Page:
In 1872, Yamagata Aritomo and Saigo Tsugumichi, both new field marshals, founded the Corps of the Imperial Guards. This corps was composed of the warrior classes from the Tosa, Satsuma, and Chusho clans (GlobalSecurity.org, 2008). Also, in the same year, the hyobusho (war office) was replaced with a War Department and a Naval Department. The shogun class suffered great disappointment the following years, when in January the Conscription Law of 1873 was passed. This law required every able bodied male Japanese citizen, regardless of class, to serve a mandatory term of three years with the first reserves and two additional years with the second reserves (GlobalSecurity.org, 2008). This monumental law, signifying the beginning of the end for the shogun class, initially met resistance from both the peasant and warrior alike. The peasant class interpreted the term for military service, ketsu-eki (blood tax) literally, and attempted to avoid service by any means necessary. Avoidance methods included maiming, self-mutilation, and local uprisings (Kublin, 1949, p 32). The samurai were generally resentful of the new, western-style military and at first, refused to stand in formation with the lowly peasant class (GlobalSecurity.org, 2008).

In conjunction with the new conscription law, the Japanese government began modeling their ground forces after the French military. Indeed, the new Japanese army utilized the same rank structure as the French (Kublin, 1949, p 31). The enlisted corps ranks were: private, noncommissioned officers, and officers. The private classes were: jolo-hei or upper soldier, itto-sottsu or first-class soldier, and nito-sotsu or second-class soldier. The noncommissioned officer class ranks were: gocho or corporal, gunso or sergeant, socho or sergeant major, and tokumu-socho or special sergeant major. Finally, the officer class is made up of: shoi or second lieutenant, chui or first lieutenant, tai or captain, shosa or major, chusa or lieutenant colonel, taisa or colonel, shosho or major general, chujo or lieutenant general, taisho or general, and gensui or field marshal (GlobalSecurity.org, 2008). The French government also contributed greatly to the training of Japanese officers. Many were employed at the military academy in Kyoto, and many more still were feverishly translating French field manuals for use in the Japanese ranks (GlobalSecuirty.org, 2008).

Despite the Conscription Law of 1873, and all the reforms and progress, the new Japanese army was still untested. That all changed in 1877, when Takamori Saigo, led the last rebellion of the samurai in Kyushu (GlobalSecurity.org, 2008). In February 1877, Saigo left Kagoshima with a small contingent of soldiers on a journey to Tokyo. Kumamoto castle was the site of the first major engagement as garrisoned forces fired on Saigo’s army as they attempted to force their way into the castle (Rickman, 2003, p 46). Rather than leave an enemy behind him, Saigo laid siege to the castle. Two days later, Saigo’s rebels, while attempting to block a mountain pass encountered advanced elements of the national army enroute to reinforce Kumamoto castle. After a short battle, both sides withdrew to reconstitute their forces (p 46). A few weeks later the national army engaged Saigo’s rebels in a frontal assault at what is now called the Battle of Tabaruzuka (p 47). During this eight day battle, Saigo’s nearly ten thousand strong army battled hand-to-hand the equally matched national army. Both sides suffered nearly four thousand casualties during this engagement (p 47). Due to conscription however, the Japanese army was able to reconstitute its forces while Saigo’s was not. Later, forces loyal to the Emperor broke through rebel lines and managed to end the siege on Kumamoto castle after fifty-four days (p 47). Saigo’s troops fled north, pursued by the national army. The national army caught up with Saigo at Mt. Edodake. Saigo’s army was outnumbered seven to one prompting a mass surrender of many samurai (p 48). The remaining five hundred samurai loyal to Saigo escaped, travelling south to Kagoshima. The rebellion ended on September 24, 1877 following with the death of the remaining forty samurai and the beheading of Takamori Saigo (p 49). The army’s victory validated the current course of the modernization of the Japanese army as well as ended the era of the samurai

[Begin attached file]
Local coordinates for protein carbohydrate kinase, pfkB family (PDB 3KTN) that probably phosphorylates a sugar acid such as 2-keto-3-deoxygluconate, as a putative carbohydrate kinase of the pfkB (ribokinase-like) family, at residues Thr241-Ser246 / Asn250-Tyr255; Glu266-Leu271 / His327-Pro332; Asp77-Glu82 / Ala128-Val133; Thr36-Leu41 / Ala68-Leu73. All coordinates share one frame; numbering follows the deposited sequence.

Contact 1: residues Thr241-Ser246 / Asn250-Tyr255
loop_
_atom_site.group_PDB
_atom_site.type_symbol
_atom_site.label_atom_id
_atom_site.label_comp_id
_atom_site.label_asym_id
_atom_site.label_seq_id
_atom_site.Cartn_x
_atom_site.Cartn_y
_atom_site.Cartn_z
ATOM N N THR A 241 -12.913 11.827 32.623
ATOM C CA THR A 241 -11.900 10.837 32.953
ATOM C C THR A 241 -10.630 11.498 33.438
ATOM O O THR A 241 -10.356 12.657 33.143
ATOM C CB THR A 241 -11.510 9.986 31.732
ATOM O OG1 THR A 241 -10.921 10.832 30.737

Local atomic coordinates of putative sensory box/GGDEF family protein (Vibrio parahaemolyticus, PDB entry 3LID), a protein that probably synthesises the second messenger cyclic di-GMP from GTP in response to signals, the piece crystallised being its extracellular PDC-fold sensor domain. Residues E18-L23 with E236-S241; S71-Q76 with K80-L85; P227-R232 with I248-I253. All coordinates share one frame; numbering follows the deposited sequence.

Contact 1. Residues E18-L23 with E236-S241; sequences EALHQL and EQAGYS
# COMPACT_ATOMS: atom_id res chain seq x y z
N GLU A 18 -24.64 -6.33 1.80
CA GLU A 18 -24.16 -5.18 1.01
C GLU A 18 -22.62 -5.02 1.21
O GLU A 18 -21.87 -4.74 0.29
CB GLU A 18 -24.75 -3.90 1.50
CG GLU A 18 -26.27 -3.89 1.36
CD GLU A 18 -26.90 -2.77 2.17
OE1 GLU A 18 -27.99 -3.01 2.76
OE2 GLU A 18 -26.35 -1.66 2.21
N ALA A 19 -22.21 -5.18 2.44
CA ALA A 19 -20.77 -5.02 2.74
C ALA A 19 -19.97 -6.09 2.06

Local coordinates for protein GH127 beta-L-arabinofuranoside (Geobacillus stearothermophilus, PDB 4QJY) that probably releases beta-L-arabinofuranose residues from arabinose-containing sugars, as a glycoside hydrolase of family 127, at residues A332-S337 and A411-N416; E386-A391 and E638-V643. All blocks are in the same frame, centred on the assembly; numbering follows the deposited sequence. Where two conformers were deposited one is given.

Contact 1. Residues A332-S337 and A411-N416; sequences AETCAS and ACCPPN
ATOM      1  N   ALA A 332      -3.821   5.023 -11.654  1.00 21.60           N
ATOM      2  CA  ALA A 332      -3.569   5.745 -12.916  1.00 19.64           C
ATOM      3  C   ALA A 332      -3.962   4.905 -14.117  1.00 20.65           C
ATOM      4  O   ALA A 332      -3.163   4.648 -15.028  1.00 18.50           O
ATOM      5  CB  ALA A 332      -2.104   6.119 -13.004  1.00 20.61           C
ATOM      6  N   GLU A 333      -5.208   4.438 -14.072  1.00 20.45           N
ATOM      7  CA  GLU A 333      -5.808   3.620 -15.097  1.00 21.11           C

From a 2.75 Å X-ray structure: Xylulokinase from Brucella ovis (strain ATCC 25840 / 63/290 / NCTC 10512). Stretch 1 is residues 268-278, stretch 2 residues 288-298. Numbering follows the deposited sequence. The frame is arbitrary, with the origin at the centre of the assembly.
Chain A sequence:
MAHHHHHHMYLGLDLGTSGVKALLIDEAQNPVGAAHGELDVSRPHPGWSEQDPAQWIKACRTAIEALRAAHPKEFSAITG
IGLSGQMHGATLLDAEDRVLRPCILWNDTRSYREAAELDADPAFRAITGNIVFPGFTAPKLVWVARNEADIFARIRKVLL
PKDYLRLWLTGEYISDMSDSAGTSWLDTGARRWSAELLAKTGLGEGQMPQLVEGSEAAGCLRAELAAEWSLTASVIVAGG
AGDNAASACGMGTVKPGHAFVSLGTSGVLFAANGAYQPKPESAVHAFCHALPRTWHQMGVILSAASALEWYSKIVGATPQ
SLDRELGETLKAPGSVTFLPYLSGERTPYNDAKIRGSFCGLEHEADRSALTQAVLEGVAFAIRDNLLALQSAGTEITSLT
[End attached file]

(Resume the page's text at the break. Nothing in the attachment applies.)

Foreign relations

When United States Navy ended Japan's sakoku policy, and thus its isolation, the latter found itself defenseless against military pressures and economic exploitation by the Western powers. For Japan to emerge from the feudal period, it had to avoid the colonial fate of other Asian countries by establishing genuine national independence and equality.

Following her defeat of China in Korea in the Sino-Japanese War (1894–1895), Japan broke through as an international power with a victory against Russia in Manchuria (north-eastern China) in the Russo-Japanese War of 1904–1905. Allied with Britain since the Anglo-Japanese Alliance signed in London on January 30, 1902, Japan joined the Allies in World War I, seizing German-held territory in China and the Pacific in the process, but otherwise remained largely out of the conflict.

After the war, a weakened Europe left a greater share in international markets to the U.S. and Japan, which emerged greatly strengthened. Japanese competition made great inroads into hitherto European-dominated markets in Asia, not only in China, but even in European colonies like India and Indonesia, reflecting the development of the Meiji era.

Observers and historians

A key foreign observer of the remarkable and rapid changes in Japanese society in this period was Ernest Mason Satow, resident in Japan 1862–83 and 1895–1900.

See also

Notes

References

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GlobalSecurity.org, (2008). Meiji military. Retrieved August 5, 2008, from GlobalSecurity.org Web site:

Gordon, B. (2000, March). Japan's march toward militarism. Retrieved August 5, 2008, from Wesleyan.edu Web site:

Kublin, H. (1949, November). The "modern" army of early meiji japan. The Far East Quarterly, [9(1)], 20-41.

National Diet Library, (n.d.). Osaka army arsenal (osaka hohei kosho). Retrieved August 5, 2008, from The Meiji and Taisho Era in Photographs Web site:

Rickman, J. (2003).Sunset of the samurai. Military History. August, 42-49.

Shinsengumihq.com, (n.d.). No sleep, no rest: Meiji law enforcement. Retrieved August 5, 2008, from Shinsengumihq.com Web site: